Mark Twain, a Biography. Complete eBook

Albert Bigelow Paine
This eBook from the Gutenberg Project consists of approximately 1,890 pages of information about Mark Twain, a Biography. Complete.
Pensions under Roosevelt.  I usually saw him when he came to New York, and it was a great pleasure now to bring together the two men whose work I so admired.  They met at a small private luncheon at The Players, and Peter Dunne was there, and Robert Collier, and it was such an afternoon as Howells has told of when he and Aldrich and Bret Harte and those others talked until the day faded into twilight, and twilight deepened into evening.  Clemens had put in most of the day before reading Ware’s book of poems, ‘The Rhymes of Ironquill’, and had declared his work to rank with the very greatest of American poetry—­I think he called it the most truly American in flavor.  I remember that at the luncheon he noted Ware’s big, splendid physique and his Western liberties of syntax with a curious intentness.  I believe he regarded him as being nearer his own type in mind and expression than any one he had met before.

Among Ware’s poems he had been especially impressed with the “Fables,” and with some verses entitled “Whist,” which, though rather more optimistic, conformed to his own philosophy.  They have a distinctly “Western” feeling.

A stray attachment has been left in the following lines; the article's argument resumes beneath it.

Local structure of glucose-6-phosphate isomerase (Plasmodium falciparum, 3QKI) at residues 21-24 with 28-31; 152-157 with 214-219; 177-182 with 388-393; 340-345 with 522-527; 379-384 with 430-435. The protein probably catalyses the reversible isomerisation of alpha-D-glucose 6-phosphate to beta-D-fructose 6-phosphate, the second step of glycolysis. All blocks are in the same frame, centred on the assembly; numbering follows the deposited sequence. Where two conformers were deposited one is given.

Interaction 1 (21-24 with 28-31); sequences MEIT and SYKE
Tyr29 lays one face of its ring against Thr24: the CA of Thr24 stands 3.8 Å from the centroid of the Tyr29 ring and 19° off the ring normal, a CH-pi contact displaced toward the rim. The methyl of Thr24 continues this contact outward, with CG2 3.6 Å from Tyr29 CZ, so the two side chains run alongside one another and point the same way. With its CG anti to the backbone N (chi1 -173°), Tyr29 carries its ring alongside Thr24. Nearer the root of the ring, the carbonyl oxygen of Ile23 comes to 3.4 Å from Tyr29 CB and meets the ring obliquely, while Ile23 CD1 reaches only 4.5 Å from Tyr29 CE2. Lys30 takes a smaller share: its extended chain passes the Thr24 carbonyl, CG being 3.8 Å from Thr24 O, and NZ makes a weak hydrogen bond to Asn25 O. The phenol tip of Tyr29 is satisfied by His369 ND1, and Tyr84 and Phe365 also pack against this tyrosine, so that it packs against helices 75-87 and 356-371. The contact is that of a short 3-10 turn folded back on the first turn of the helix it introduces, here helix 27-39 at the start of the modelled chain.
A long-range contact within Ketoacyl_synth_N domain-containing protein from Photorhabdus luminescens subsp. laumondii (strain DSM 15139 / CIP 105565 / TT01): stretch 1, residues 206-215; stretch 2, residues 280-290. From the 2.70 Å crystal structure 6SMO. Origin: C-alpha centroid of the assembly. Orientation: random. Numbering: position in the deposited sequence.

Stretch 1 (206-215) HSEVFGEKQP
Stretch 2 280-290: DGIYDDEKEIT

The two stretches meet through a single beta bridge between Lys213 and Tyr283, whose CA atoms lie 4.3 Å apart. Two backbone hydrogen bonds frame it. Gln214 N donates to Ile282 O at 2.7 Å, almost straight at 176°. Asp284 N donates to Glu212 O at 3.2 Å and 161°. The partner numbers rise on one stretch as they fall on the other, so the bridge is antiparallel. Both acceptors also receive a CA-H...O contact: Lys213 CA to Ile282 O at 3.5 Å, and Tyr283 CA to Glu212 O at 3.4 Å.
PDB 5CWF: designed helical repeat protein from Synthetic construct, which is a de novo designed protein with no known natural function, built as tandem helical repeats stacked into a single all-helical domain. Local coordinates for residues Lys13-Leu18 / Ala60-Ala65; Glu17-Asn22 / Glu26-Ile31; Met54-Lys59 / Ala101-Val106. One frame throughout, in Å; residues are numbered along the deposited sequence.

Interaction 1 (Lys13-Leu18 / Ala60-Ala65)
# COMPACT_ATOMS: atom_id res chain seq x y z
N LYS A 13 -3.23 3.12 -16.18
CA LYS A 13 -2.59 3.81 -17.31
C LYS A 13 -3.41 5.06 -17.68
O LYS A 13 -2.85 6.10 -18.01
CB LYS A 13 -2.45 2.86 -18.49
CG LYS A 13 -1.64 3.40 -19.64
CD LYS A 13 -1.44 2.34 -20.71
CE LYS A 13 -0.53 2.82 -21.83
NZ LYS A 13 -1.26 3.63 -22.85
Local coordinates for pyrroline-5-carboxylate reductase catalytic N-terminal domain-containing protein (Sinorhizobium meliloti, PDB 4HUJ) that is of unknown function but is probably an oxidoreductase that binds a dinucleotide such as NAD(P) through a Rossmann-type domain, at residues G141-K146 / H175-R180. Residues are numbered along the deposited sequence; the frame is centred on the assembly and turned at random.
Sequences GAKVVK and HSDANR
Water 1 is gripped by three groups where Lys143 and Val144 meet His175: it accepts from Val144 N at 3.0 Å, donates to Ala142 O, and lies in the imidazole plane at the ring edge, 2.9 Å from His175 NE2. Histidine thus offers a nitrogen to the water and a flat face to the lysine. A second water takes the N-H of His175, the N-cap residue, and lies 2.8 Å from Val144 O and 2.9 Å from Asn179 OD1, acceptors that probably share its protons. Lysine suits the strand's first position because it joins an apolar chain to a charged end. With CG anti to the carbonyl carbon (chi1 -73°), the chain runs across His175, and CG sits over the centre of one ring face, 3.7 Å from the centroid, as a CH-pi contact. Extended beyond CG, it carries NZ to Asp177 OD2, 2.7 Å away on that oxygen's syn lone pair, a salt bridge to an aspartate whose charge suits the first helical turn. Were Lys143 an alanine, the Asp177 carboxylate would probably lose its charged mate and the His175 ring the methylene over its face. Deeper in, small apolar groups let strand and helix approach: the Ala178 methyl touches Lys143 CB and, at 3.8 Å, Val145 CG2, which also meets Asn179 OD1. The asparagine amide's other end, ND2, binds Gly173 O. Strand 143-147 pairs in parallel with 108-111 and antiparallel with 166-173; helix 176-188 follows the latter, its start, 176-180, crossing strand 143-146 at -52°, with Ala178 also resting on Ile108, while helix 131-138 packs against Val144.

Hour after hour the cards were fairly shuffled,
And fairly dealt, and still I got no hand;
The morning came; but I, with mind unruffled,
Did simply say, “I do not understand.” 
Life is a game of whist.  From unseen sources
The cards are shuffled, and the hands are dealt. 
Blind are our efforts to control the forces
That, though unseen, are no less strongly felt. 
I do not like the way the cards are shuffled,
But still I like the game and want to play;
And through the long, long night will I, unruffled,
Play what I get, until the break of day.


By Albert Bigelow Paine

VOLUME III, Part 2:  1907-1910



Clemens made a brief trip to Bermuda during the winter, taking Twichell along; their first return to the island since the trip when they had promised to come back so soon-nearly thirty years before.  They had been comparatively young men then.  They were old now, but they found the green island as fresh and full of bloom as ever.  They did not find their old landlady; they could not even remember her name at first, and then Twichell recalled that it was the same as an author of certain schoolbooks in his youth, and Clemens promptly said, “Kirkham’s Grammar.”  Kirkham was truly the name, and they went to find her; but she was dead, and the daughter, who had been a young girl in that earlier time, reigned in her stead and entertained the successors of her mother’s guests.  They walked and drove about the island, and it was like taking up again a long-discontinued book and reading another chapter of the same tale.  It gave Mark Twain a fresh interest in Bermuda, one which he did not allow to fade again.

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Mark Twain, a Biography. Complete from Project Gutenberg. Public domain.
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